The European Convention Law and the Police


human rights policija
ljudska prava

How to Cite

Bjelopoljak, A. . (2017). The European Convention Law and the Police. Kriminalističke Teme, (5), 292-319. Retrieved from


Reason for writing and research problem(s):  In modern democratic countries, the police is a unique institution of government’s authority with powerful and efficient mechanisms for use of force for the protection of the community, which ability at the same time presents a risk of violating human rights. These modern democracies train the members of their police forces to be aware that powers they possess can only be used in accordance with the Constitution and the law. Simultaneously, these countries try to develop institutions within their system of government to oversee the legality of police work. The foundation of the European human rights protection framework is the European Convention for the Protection of Human Rights and Fundamental Freedoms (hereinafter ECHR), which over the years developed into the most dominant among international systems for protection of human rights (lex specialis). My extensive experience working in the police force has inspired me to prepare an overview of issues regarding protection of individuals’ rights and freedoms through actions of police officers while performing their duties.

Purpose of the paper: The purpose of this paper is to provide an overview of the European law dealing with police work which is based upon the ECHR and the decisions of the European Court of Human Rights (hereinafter ECtHR) which function stems from the purpose and the legal nature of the ECHR.

Methodology/Design: To achieve the stated purpose, this paper will employ the theoretical analysis of the relevant provisions of the ECHR and the decisions of the ECtHR regarding police work.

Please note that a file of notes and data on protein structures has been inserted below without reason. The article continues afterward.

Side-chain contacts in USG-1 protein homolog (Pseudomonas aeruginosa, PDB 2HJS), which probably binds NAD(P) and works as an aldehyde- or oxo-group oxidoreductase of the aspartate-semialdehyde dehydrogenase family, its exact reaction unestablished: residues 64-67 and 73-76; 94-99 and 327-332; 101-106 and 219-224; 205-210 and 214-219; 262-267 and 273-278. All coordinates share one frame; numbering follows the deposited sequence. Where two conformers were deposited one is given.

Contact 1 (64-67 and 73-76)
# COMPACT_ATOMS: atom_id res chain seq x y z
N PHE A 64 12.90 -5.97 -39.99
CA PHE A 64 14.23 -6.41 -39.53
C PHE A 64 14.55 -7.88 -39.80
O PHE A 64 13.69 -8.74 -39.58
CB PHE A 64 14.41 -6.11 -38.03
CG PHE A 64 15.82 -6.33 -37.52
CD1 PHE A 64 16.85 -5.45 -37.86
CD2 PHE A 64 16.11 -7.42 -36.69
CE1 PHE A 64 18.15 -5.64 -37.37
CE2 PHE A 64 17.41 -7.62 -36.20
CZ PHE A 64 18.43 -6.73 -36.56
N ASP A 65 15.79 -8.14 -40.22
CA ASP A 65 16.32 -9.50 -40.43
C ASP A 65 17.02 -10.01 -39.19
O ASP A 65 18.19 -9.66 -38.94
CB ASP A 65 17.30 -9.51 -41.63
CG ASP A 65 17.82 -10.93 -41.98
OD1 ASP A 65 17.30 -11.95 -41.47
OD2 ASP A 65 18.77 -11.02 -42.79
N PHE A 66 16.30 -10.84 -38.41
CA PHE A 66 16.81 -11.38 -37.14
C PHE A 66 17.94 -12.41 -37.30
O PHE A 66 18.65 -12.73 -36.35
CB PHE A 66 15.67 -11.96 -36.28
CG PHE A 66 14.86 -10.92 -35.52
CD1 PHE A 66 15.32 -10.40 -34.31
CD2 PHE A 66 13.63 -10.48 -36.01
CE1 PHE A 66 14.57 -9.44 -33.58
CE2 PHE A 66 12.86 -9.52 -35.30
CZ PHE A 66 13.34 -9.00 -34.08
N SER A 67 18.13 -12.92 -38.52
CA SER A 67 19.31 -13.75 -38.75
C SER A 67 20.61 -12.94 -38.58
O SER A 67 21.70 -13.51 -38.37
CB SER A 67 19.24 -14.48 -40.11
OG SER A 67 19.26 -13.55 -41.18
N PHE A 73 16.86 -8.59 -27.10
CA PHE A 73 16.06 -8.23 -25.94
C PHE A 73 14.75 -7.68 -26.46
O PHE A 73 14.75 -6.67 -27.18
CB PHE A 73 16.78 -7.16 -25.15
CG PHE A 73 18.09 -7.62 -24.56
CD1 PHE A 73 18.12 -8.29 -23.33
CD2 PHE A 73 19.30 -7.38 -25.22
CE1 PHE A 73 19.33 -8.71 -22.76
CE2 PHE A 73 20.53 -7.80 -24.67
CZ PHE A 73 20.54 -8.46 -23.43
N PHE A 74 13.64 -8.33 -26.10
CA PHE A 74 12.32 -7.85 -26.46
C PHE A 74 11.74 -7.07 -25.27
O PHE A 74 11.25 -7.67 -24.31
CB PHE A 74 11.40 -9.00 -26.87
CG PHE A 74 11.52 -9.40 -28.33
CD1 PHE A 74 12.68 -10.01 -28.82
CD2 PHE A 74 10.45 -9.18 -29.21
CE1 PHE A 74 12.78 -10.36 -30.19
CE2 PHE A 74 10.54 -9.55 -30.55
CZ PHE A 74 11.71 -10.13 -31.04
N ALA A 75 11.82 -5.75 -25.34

Research/Paper limitations: The paper will be mostly limited to more important parts and provisions of the Convention which are relevant to the police work.

Results/Findings: The results of this work should show that police officers serve a purpose greater than themselves and that they are not above the law, but rather they are supposed to enforce the domestic law as well as the international human rights law, and by doing so they protect themselves in the performance of their duties as well as their own rights and those of their fellow citizens, even if this means that the efficiency of the police work will sometimes be impeded.

General conclusions: Police officers’ work has many duties and obligations which requires every police officer to understand the domestic and international human rights standards in exercising their everyday duties.

Research/Paper Validity: This paper further intends to stimulate police officers, especially those in charge of training and education, to develop and deepen their understanding of human rights through further training.

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